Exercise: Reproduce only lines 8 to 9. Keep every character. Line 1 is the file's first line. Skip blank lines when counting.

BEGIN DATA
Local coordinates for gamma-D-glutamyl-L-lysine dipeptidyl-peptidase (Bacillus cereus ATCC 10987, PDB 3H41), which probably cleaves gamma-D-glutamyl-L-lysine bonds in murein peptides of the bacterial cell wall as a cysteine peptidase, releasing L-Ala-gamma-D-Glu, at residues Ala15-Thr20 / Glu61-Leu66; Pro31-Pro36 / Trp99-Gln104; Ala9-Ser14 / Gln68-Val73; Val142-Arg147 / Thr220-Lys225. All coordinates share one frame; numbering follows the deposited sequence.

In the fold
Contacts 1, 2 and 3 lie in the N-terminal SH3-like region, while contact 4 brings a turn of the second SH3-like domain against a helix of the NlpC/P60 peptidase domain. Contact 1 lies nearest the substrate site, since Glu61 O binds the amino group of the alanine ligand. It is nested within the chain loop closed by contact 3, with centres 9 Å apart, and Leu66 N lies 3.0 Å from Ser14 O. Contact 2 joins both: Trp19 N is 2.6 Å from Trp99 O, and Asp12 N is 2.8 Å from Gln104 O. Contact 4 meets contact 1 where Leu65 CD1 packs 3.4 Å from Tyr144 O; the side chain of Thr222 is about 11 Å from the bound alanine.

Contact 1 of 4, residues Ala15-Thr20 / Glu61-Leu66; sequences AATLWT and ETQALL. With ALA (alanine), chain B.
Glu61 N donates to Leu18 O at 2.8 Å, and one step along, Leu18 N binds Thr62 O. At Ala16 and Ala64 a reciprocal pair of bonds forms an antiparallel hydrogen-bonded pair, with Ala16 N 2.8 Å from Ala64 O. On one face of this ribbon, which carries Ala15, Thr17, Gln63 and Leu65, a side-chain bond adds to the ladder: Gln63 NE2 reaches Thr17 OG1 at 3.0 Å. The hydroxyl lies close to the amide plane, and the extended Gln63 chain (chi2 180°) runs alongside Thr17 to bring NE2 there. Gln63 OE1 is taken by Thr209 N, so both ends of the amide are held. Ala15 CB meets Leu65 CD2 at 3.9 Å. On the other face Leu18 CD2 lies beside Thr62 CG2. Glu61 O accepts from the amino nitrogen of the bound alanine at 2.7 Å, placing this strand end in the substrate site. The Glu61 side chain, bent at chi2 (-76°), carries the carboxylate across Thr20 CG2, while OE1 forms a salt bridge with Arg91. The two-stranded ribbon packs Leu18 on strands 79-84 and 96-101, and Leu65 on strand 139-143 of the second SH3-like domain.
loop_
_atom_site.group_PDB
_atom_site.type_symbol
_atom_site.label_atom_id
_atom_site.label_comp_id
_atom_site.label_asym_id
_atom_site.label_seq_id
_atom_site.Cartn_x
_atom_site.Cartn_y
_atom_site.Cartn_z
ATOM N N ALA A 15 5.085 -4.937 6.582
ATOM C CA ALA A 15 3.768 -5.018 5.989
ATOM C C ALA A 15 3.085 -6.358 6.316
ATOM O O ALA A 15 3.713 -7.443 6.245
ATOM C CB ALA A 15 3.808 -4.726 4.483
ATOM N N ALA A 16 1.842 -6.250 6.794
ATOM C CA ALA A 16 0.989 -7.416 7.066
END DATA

_atom_site.type_symbol
_atom_site.label_atom_id